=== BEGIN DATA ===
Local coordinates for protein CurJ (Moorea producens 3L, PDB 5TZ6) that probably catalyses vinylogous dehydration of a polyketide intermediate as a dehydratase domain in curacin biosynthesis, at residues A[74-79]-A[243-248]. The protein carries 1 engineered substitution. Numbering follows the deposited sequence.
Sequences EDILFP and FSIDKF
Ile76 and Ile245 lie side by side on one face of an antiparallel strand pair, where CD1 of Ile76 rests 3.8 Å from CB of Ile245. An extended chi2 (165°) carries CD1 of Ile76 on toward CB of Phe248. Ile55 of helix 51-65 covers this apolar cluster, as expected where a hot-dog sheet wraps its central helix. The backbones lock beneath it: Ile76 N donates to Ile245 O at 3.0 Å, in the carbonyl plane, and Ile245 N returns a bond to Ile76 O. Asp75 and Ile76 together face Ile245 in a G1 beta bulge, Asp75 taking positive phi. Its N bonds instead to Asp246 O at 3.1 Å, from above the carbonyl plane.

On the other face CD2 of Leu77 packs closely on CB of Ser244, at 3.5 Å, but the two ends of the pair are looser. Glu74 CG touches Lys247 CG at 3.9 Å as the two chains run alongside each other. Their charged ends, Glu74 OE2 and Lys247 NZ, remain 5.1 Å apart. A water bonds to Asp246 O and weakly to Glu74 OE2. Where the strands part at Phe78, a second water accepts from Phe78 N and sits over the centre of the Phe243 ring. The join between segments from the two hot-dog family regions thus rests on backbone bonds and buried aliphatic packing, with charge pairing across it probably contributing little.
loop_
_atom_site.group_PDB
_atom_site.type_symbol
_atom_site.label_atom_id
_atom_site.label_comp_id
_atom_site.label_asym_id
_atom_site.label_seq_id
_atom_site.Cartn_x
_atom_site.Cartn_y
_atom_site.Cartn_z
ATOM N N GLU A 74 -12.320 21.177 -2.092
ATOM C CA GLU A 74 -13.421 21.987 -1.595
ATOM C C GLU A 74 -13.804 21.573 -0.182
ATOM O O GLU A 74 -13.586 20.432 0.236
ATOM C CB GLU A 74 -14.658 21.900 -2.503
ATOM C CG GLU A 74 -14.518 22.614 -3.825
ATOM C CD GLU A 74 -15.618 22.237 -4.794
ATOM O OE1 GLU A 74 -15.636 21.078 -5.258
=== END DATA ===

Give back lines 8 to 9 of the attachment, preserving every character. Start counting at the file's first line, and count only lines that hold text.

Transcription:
_atom_site.label_atom_id
_atom_site.label_comp_id